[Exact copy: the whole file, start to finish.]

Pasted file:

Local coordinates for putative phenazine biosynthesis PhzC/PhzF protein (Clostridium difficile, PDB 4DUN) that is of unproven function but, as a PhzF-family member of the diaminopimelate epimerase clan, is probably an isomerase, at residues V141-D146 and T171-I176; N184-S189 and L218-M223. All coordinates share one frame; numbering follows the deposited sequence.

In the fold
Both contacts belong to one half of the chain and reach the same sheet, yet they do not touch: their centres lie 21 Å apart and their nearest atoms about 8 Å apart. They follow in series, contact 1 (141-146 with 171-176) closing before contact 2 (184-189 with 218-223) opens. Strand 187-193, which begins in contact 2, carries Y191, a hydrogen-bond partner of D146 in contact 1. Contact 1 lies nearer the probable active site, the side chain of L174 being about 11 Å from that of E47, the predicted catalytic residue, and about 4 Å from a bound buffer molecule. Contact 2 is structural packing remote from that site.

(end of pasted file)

Local coordinates for putative phenazine biosynthesis PhzC/PhzF protein (Clostridium difficile, PDB 4DUN) that is of unproven function but, as a PhzF-family member of the diaminopimelate epimerase clan, is probably an isomerase, at residues V141-D146 and T171-I176; N184-S189 and L218-M223. All coordinates share one frame; numbering follows the deposited sequence.

In the fold
Both contacts belong to one half of the chain and reach the same sheet, yet they do not touch: their centres lie 21 Å apart and their nearest atoms about 8 Å apart. They follow in series, contact 1 (141-146 with 171-176) closing before contact 2 (184-189 with 218-223) opens. Strand 187-193, which begins in contact 2, carries Y191, a hydrogen-bond partner of D146 in contact 1. Contact 1 lies nearer the probable active site, the side chain of L174 being about 11 Å from that of E47, the predicted catalytic residue, and about 4 Å from a bound buffer molecule. Contact 2 is structural packing remote from that site.